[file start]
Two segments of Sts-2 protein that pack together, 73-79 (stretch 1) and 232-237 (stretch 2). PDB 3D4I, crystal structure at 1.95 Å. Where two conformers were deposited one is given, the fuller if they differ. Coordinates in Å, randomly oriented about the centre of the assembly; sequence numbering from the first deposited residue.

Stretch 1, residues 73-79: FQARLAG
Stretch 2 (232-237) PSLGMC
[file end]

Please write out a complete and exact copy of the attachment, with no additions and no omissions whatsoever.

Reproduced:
Two segments of Sts-2 protein that pack together, 73-79 (stretch 1) and 232-237 (stretch 2). PDB 3D4I, crystal structure at 1.95 Å. Where two conformers were deposited one is given, the fuller if they differ. Coordinates in Å, randomly oriented about the centre of the assembly; sequence numbering from the first deposited residue.

Stretch 1, residues 73-79: FQARLAG
Stretch 2 (232-237) PSLGMC